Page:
Southwest has been teasing us for a little while now with promises of a new fare family to fit between its lowest Wanna Get Away fare and its full Anytime fare. That day has now arrived. Say hello to Wanna Get Away Plus.
You can find the details of this fare plastered all over the internet shortly since the embargo was just lifted and media was briefed yesterday, but it’s not actually for sale yet. For that, we’ll have to wait until sometime between now and the end of June. Since this isn’t live yet, pricing details aren’t available. (The feds get pretty irritated when airlines telegraph future pricing moves.) Despite that, there’s plenty to talk about. And to really understand what’s going on, we need to back up and see just how we got here.
A Brief History of Southwest’s Fares
On Southwest, there were historically two fare choices. Travelers could pick the lowest fare or the fully refundable Anytime fare. The only real difference from a customer perspective was that one was refundable and the other wasn’t. About 15 years ago, Southwest rebranded the fares into families. Everything but the full fare was bucketed into the Wanna Get Away (WGA) family. Anytime remained full fare, but then Southwest added another tier above that with a, uh, more fuller fare? That was called Business Select.
The benefits of Business Select were almost entirely based on boarding priority. Sure, travelers earned extra Rapid Rewards points and got a free drink, but the real selling point was that they would get a boarding pass between A1 and A15 guaranteed. And on an airline like Southwest where it’s open seating, the boarding position matters above all.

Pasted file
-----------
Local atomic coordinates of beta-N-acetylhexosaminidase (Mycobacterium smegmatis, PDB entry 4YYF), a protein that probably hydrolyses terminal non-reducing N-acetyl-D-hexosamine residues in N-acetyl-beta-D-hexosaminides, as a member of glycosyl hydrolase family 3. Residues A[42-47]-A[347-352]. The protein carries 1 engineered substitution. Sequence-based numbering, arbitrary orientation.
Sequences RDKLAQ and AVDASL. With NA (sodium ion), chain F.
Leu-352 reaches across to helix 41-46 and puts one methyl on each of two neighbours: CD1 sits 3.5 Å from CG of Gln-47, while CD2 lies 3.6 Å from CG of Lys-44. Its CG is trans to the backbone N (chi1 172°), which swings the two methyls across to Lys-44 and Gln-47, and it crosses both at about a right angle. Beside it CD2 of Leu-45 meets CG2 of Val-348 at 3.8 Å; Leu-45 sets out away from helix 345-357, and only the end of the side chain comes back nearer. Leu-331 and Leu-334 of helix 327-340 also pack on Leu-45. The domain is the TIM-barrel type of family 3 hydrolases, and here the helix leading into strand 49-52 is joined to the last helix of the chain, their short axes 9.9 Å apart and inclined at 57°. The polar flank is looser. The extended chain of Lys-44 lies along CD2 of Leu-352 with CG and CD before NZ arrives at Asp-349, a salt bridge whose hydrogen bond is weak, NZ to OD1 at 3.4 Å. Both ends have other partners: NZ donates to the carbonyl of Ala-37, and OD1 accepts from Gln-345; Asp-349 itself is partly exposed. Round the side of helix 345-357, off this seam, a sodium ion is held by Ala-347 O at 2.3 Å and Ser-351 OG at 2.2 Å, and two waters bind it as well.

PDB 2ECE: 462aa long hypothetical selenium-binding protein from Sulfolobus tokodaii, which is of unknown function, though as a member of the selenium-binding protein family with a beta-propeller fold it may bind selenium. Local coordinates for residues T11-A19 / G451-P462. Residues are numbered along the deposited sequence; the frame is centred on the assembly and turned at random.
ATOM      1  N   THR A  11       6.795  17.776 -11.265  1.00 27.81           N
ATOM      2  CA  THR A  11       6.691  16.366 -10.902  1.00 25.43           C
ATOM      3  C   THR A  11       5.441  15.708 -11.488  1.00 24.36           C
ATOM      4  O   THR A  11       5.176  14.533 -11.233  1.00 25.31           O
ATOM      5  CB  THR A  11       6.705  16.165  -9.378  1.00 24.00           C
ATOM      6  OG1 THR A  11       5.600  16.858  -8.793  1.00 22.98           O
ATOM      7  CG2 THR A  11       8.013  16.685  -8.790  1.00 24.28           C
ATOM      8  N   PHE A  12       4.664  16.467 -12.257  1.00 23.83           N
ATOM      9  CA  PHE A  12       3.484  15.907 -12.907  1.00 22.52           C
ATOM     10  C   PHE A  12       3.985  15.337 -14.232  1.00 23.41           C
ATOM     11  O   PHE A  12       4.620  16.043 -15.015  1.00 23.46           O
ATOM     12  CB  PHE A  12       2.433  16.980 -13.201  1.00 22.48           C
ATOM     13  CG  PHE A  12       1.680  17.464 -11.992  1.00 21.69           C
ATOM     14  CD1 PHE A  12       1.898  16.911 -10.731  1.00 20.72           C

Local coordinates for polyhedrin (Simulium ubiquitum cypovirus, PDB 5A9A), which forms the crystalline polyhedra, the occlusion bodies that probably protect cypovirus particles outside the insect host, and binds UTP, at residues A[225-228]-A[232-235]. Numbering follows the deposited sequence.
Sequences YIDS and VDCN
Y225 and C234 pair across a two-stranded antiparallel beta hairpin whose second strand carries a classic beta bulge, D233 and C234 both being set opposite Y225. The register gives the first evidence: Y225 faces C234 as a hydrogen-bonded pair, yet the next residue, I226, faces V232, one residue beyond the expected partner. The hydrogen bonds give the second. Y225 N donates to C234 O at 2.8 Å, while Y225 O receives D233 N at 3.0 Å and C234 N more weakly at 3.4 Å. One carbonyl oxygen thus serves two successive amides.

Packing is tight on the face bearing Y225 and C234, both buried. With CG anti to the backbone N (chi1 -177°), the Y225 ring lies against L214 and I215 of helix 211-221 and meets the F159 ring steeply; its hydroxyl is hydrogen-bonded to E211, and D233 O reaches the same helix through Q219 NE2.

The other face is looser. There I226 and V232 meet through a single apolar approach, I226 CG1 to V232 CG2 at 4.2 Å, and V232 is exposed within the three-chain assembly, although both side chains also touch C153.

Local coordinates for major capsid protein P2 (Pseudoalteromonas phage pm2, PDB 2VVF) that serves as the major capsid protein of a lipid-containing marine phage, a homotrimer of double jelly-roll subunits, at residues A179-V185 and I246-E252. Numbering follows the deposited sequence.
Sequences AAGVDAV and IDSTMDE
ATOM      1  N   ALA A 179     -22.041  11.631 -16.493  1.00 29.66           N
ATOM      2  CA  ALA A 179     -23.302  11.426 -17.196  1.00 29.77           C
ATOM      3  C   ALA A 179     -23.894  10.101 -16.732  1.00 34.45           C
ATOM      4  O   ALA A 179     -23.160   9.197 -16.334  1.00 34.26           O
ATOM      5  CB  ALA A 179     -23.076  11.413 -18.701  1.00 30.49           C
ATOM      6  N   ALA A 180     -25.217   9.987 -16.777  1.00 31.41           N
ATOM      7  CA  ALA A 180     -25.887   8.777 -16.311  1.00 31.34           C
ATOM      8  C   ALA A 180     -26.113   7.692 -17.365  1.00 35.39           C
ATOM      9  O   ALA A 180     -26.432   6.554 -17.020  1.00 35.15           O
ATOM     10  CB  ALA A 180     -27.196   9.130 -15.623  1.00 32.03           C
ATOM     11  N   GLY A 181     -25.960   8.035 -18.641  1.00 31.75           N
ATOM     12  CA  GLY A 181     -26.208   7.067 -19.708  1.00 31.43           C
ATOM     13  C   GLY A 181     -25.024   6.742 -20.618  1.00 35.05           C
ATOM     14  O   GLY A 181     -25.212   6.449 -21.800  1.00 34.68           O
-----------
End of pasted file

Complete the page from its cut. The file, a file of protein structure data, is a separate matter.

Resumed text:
When this first came out, Business Select pricing was set at a small upsell over the Anytime fare, but Anytime was often a giant leap above Wanna Get Away. It made it very hard to convince someone buying a WGA fare to buy up.
The Mechanics of Southwest’s Current Structure
Over time, Southwest has quietly and completely changed its strategy to more of a pure upsell. To demonstrate this, I pulled the current fare structure in the Los Angeles – Phoenix market, and as a former pricer, I must say that it is a thing of beauty.
Southwest LAX – PHX Base Fares
Along the bottom, you can see the RBDs, or buckets, in which each WGA fare books. Southwest has gone with a single fare in each fare family in each bucket with the exception of full Y and also F, which has two fares that vary by advance purchase requirement.
Southwest then uses dual RBDs to determine which fare level should be offered above Wanna Get Away. This means that Southwest looks at two buckets, and the fare will only be offered if both are available. On the one hand, there’s the selling bucket on the bottom of the chart, but then Southwest uses buckets B and L to determine which Anytime and Business Select fare to offer.
If B class is open, the Anytime fare will be $30 above the selling WGA fare and Business Select will be $40 above that. If B class is closed but L class is open, the Anytime and Business Select fares will be an extra $40 higher than if B were open. And if B and L are both closed, then it defaults to the highest Y fare in Anytime and K fare in Business Select. That’s the one situation left where you might still find a giant leap between the fare classes, because it relies on only Y and K being open, nothing else. But more normally, it presents like this: